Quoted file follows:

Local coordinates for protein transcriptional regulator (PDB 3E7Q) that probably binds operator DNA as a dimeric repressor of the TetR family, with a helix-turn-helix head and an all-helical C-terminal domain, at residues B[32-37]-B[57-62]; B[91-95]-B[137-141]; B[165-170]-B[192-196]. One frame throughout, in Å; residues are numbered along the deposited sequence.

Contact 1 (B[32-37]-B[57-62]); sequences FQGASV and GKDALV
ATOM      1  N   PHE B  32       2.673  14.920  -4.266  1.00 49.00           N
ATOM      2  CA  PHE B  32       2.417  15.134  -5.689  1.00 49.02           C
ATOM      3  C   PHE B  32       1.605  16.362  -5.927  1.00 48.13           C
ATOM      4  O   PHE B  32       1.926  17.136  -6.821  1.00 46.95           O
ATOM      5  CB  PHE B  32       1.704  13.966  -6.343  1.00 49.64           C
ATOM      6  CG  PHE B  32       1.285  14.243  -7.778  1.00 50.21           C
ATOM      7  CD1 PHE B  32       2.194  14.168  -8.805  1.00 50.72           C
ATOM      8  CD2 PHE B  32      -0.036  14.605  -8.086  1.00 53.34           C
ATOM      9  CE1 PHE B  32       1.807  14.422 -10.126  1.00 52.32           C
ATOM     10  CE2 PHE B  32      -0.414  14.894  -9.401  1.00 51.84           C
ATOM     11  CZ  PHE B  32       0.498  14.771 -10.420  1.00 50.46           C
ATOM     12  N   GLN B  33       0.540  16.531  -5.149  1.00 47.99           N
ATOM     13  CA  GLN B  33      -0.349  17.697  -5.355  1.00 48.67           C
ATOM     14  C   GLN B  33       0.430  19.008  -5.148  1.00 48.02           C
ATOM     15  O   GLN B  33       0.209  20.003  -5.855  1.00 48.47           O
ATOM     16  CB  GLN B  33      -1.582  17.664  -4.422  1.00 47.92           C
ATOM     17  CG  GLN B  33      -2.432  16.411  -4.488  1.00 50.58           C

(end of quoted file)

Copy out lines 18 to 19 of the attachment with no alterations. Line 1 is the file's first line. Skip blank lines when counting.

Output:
ATOM     16  CB  GLN B  33      -1.582  17.664  -4.422  1.00 47.92           C
ATOM     17  CG  GLN B  33      -2.432  16.411  -4.488  1.00 50.58           C